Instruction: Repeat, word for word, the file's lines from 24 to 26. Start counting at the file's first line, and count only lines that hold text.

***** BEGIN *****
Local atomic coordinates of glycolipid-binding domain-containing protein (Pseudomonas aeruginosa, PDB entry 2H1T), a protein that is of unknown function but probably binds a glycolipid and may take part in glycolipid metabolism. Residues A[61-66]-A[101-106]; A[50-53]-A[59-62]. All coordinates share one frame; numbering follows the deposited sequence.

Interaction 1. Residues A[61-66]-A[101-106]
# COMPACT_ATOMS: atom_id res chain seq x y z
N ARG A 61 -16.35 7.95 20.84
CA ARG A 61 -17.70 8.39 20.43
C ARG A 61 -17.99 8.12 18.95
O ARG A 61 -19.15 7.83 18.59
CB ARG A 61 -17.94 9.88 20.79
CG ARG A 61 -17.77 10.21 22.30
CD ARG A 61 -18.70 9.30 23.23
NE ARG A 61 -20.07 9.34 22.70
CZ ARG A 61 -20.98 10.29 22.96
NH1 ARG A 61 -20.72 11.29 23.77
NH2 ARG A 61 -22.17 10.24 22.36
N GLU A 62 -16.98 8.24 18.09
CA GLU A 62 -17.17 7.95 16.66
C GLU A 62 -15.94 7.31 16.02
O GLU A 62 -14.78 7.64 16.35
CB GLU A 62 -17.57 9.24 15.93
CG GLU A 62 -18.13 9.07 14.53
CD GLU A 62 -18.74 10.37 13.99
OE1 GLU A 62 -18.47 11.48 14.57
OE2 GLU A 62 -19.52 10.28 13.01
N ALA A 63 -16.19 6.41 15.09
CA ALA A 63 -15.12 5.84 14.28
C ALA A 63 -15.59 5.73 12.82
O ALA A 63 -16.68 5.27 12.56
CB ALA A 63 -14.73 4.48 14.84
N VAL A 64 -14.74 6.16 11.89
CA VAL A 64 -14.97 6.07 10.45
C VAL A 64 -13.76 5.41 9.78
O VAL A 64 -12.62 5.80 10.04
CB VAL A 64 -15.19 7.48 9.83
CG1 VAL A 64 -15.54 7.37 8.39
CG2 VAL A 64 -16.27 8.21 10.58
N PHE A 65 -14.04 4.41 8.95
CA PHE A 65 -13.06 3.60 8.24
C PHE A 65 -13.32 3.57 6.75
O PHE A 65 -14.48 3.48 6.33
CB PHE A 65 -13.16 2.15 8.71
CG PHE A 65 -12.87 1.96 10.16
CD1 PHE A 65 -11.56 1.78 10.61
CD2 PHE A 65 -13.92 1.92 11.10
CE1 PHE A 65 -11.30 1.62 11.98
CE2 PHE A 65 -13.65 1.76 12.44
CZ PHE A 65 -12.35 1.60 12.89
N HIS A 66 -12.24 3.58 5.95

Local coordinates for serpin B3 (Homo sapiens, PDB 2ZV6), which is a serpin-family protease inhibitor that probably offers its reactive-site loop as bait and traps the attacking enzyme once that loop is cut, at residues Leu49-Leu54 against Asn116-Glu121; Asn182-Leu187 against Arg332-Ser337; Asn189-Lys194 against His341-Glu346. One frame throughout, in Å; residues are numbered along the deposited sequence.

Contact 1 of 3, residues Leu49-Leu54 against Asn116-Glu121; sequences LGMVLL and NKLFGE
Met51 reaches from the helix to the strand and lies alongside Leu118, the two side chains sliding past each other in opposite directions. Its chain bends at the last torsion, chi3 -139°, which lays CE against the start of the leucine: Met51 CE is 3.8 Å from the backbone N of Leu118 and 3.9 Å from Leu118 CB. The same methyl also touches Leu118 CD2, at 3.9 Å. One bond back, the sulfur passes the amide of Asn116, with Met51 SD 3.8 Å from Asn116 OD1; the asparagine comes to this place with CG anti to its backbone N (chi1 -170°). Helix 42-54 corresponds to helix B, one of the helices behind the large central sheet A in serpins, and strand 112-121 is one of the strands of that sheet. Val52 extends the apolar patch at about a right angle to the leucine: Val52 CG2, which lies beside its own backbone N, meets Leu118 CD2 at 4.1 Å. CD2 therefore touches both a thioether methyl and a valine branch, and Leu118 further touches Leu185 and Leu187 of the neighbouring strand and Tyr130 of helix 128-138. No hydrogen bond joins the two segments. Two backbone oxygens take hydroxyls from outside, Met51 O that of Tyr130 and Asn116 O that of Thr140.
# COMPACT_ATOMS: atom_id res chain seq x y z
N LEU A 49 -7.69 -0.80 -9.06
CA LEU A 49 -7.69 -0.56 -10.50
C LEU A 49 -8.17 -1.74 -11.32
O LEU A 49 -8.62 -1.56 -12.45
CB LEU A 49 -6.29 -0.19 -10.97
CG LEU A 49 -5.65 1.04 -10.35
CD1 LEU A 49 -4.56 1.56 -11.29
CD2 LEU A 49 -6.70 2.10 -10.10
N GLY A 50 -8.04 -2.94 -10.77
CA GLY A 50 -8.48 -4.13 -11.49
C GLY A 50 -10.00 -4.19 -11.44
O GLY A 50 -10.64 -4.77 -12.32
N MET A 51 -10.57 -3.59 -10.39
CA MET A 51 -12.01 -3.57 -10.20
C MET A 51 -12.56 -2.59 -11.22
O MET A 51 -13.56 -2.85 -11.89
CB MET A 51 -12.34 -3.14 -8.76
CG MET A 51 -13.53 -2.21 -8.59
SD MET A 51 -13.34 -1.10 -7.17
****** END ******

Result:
N ALA A 63 -16.19 6.41 15.09
CA ALA A 63 -15.12 5.84 14.28
C ALA A 63 -15.59 5.73 12.82